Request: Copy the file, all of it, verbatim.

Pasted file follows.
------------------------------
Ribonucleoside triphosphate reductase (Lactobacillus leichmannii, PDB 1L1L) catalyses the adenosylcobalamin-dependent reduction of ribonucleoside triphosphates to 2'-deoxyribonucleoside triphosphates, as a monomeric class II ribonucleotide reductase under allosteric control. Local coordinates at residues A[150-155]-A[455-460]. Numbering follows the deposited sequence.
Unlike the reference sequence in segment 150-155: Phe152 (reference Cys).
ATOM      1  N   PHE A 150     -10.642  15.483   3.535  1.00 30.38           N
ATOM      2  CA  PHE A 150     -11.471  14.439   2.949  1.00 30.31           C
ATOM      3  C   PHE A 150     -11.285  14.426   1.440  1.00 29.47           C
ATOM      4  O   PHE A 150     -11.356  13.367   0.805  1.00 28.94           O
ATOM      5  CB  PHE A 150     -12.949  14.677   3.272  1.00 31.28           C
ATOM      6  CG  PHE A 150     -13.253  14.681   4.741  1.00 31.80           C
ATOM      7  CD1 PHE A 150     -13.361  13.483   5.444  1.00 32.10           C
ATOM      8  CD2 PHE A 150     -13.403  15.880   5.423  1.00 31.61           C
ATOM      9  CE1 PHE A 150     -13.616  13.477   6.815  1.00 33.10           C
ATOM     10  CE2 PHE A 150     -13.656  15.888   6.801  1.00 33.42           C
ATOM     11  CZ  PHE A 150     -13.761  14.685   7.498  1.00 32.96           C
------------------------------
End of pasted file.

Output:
Ribonucleoside triphosphate reductase (Lactobacillus leichmannii, PDB 1L1L) catalyses the adenosylcobalamin-dependent reduction of ribonucleoside triphosphates to 2'-deoxyribonucleoside triphosphates, as a monomeric class II ribonucleotide reductase under allosteric control. Local coordinates at residues A[150-155]-A[455-460]. Numbering follows the deposited sequence.
Unlike the reference sequence in segment 150-155: Phe152 (reference Cys).
ATOM      1  N   PHE A 150     -10.642  15.483   3.535  1.00 30.38           N
ATOM      2  CA  PHE A 150     -11.471  14.439   2.949  1.00 30.31           C
ATOM      3  C   PHE A 150     -11.285  14.426   1.440  1.00 29.47           C
ATOM      4  O   PHE A 150     -11.356  13.367   0.805  1.00 28.94           O
ATOM      5  CB  PHE A 150     -12.949  14.677   3.272  1.00 31.28           C
ATOM      6  CG  PHE A 150     -13.253  14.681   4.741  1.00 31.80           C
ATOM      7  CD1 PHE A 150     -13.361  13.483   5.444  1.00 32.10           C
ATOM      8  CD2 PHE A 150     -13.403  15.880   5.423  1.00 31.61           C
ATOM      9  CE1 PHE A 150     -13.616  13.477   6.815  1.00 33.10           C
ATOM     10  CE2 PHE A 150     -13.656  15.888   6.801  1.00 33.42           C
ATOM     11  CZ  PHE A 150     -13.761  14.685   7.498  1.00 32.96           C